In a sentence:
A daring and expertly crafted statement that’s a product of its political climate, ‘The Ascension’ is another masterpiece from Sufjan Stevens.
These demanding times can make anyone question everything or bring even the most positive person to anger and frustration and everyone’s favourite Bible studies guidance counsellor Sufjan Stevens is not an exception. Excepting the curio of Aporia, a brief selection of electronic pieces composed with his stepfather Lowell Brams earlier this year, The Ascension is his first full-length solo record following the incredible critical acclaim of 2015’s Carrie & Lowell – an atmospheric record that shifted through childhood trauma and parental relationships through soft-spoken lyrics and minimalist acoustic instrumentals. This time, and quite uncharacteristically, Sufjan seems to channel as much bitterness and anger as he does sadness into the sonic landscape of The Ascension. The record is obviously a product of and an answer to its political climate, Stevens himself describing the record as “political, bossy and bitchy”, and newly-disenfranchised Sufjan does not disappoint.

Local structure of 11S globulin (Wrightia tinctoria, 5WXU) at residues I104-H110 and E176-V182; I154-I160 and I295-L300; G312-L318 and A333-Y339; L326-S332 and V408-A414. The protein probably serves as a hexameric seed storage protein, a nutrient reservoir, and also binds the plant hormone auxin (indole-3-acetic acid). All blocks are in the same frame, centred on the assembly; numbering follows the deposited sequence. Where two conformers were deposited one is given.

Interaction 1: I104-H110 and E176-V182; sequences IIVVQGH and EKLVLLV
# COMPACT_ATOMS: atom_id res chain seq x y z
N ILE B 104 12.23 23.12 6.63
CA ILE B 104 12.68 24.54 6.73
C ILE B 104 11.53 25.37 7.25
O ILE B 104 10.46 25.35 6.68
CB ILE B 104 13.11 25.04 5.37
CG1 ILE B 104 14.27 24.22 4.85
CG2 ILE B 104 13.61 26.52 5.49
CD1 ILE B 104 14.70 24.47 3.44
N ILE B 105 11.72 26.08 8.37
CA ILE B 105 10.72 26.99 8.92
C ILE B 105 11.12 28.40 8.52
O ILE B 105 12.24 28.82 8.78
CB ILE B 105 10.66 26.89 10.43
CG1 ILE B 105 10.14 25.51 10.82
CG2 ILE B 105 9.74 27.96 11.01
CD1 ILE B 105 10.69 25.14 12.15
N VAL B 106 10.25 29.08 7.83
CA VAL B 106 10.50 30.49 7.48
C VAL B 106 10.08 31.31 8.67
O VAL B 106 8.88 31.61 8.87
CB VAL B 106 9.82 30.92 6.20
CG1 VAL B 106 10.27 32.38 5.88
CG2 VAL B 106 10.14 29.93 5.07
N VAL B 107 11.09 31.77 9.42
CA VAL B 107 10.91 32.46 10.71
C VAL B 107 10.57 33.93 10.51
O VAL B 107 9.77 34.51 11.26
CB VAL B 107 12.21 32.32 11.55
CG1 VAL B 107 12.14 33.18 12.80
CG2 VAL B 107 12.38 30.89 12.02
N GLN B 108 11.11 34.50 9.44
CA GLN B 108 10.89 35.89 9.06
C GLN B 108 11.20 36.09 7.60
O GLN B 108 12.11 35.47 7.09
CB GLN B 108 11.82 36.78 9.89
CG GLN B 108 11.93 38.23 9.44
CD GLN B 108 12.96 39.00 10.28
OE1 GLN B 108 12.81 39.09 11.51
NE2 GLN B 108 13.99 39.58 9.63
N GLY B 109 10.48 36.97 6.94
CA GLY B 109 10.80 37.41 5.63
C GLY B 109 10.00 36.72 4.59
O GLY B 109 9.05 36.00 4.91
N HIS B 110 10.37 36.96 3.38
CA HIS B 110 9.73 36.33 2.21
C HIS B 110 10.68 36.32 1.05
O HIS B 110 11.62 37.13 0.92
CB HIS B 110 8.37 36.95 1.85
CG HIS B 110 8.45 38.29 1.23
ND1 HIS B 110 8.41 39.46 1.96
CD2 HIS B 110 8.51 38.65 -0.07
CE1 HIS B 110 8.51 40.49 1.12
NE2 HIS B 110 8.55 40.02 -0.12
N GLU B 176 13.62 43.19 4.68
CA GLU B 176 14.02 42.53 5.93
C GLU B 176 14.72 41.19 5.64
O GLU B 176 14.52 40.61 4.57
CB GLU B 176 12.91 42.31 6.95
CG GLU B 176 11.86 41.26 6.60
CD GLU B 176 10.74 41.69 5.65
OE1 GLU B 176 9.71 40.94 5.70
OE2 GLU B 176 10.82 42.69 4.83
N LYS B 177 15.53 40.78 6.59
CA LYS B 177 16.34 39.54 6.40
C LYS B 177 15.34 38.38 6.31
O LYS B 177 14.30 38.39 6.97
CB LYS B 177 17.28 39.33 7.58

An immediate takeaway from the first few minutes of this
hour-plus-long statement is its primarily digital instrumentation. It would be
shocking to hear this from Stevens, whose most widely known works more often
than not rely only on a banjo and maybe an acoustic guitar if you’re lucky.
However, anyone familiar with his discography will immediately recognise traces
of the digital maximalism of cult-favourite The Age Of Adz – Stevens’ 2010
foray into more electronic composition. And if there’s one short-hand way to